“Pippin” – Phoenix Theatre

This review aired on KBAQ March 10, 2014


Phoenix Theatre
Phoenix, AZ

I remember when I saw the original “Pippin” on Broadway in 1972.  The opening number splashed on stage with white gloved hands flashing magically on a dark stage entrancing the audience into the life of the musical’s lead, Pippin, King Charlemagne’s son, as he learned the harsh realities of life.  There was a stellar cast singing young Stephen Schwartz’ music and lyrics long before his bigger hit “Wicked” had premiered.  Bob Fosse’s seductively sexy choreography and slapdash direction hadn’t been seen much on the then much tamer Broadway stage.  “Pippin” moved musical theater in new and exciting ways.

Now, over 40 years later, the show hasn’t aged well.  Pippin’s life isn’t that interesting and musical theater staging has added more sparkle over the years.  What we learn by viewing the current Phoenix Theatre production is that “Pippin” isn’t a great show, the score is pleasant but undistinguished, and the show’s initial splash is now derigueur in many recent shows.  The only way “Pippin” can surprise and entertain today is with a stellar cast and in a dazzling production that is blessed with creativity, spirit, and has an energizing dynamic at its core.  Unfortunately, the local production fails on these requisite mandates.

The imported leads, Paul Oakley Stovall as the Leading Player and Anthony Johnson as Pippin, deliver mediocre performances that never gain the audiences’ attention.  Neither performer is bad but neither does anything unique with the two central roles.

The rest of the cast is filled with local actors.  Mike Lawler brings an evil grimace with comic overtones to King Charlemagne, Pippin’s overwrought father, Kathi Osborne is cute as grandmother Berthe, Jenny Hintze presents a sexually alluring Fastrada, and Trisha Hart Ditsworth is a loving Katherine, Pippin’s romantic partner.  Michael Barnard’s circus-themed staging, similar in style to the current Broadway revival, keeps the production zipping along but not so that audiences don’t notice the routine show that tries to cover mediocrity with swirling excitement.  The cartoonish unit set permits the continuous action but doesn’t look particularly interesting and the brazenly colored costumes bring the show visual splash.  Alan Ruch’s unseen orchestra executes the music with professional élan.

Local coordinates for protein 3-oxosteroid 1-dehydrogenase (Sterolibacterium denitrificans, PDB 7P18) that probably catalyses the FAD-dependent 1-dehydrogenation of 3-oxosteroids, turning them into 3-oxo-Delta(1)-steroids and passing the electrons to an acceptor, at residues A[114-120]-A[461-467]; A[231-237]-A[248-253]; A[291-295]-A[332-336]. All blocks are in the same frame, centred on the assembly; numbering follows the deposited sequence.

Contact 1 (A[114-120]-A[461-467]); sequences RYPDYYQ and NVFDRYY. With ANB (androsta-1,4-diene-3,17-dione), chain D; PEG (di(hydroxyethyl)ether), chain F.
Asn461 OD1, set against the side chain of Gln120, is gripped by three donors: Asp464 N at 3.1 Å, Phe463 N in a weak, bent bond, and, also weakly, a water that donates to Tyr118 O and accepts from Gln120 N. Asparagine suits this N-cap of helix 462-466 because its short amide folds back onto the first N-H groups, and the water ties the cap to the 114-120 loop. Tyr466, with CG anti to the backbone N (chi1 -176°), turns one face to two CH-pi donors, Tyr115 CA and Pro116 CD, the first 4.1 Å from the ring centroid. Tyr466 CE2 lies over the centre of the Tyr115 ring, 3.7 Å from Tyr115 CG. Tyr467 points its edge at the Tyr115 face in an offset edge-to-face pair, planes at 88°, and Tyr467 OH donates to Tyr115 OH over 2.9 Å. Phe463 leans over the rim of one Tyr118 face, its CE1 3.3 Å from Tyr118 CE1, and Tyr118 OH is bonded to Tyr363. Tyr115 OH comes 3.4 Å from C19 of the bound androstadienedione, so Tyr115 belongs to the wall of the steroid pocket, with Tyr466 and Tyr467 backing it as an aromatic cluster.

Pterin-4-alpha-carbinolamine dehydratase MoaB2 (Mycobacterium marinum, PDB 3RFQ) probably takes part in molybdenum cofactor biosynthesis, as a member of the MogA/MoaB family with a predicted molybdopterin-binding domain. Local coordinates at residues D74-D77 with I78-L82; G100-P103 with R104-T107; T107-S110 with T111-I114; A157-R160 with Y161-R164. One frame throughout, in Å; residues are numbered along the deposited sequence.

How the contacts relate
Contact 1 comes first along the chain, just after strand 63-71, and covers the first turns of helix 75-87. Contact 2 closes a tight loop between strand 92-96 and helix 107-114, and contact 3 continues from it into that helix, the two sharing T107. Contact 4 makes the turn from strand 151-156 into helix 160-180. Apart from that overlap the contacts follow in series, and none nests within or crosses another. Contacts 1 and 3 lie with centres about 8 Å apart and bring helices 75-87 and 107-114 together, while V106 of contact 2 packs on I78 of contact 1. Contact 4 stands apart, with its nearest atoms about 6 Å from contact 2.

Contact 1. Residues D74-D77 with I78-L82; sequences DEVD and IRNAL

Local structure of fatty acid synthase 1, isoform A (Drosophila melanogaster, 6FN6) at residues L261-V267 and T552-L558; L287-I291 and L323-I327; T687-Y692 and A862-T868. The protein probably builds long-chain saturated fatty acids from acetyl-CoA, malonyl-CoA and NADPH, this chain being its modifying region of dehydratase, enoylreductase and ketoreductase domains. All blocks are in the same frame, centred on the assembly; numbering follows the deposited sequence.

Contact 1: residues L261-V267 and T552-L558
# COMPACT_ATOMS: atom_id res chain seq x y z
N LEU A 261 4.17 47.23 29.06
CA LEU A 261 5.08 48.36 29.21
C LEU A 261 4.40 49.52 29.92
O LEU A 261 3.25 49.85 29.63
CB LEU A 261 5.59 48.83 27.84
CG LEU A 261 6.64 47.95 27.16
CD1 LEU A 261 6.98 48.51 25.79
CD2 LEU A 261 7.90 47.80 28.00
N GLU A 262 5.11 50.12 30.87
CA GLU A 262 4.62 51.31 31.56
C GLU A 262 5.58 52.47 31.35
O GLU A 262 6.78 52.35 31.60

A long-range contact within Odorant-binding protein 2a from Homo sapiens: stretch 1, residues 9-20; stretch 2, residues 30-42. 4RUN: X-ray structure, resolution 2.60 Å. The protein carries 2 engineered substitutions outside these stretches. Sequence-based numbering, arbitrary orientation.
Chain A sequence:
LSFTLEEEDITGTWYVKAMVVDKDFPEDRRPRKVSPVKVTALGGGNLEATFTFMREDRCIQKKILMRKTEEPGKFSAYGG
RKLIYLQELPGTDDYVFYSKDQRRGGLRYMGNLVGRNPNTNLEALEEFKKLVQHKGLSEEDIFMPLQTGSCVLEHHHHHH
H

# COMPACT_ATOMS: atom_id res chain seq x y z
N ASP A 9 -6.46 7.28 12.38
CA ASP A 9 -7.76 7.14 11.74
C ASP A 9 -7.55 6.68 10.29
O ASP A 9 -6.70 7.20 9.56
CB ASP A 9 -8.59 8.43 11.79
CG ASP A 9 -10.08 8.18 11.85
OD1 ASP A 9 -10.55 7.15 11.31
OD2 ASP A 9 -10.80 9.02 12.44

There’s some entertaining sparkle in Phoenix Theatre’s “Pippin” but the two leads pull the show down and the production lacks the necessary dynamic to gloss over the weak show.  This “Pippin” continues through March 30.  For tickets, call the Phoenix Theatre box office at 602-254-2151 or order tickets online at www.phoenixtheatre.com.

Grade: C

2 Responses to ““Pippin” – Phoenix Theatre”

  1. Anne Till said:

    Mar 10, 14 at 21:48

    Captures my feelings exactly. I had a hard time staying awake

  2. Jordan Walker said:

    Mar 13, 14 at 15:58

    I COMPLETELY disagree with this review. Yes, the show is difficult to stage in 2014, and might not be as thrilling as it was in its original inception, but this production is far from disappointing. And the two leads are excellent and definitely not mediocre. Pippin at Phoenix Theatre is a must see.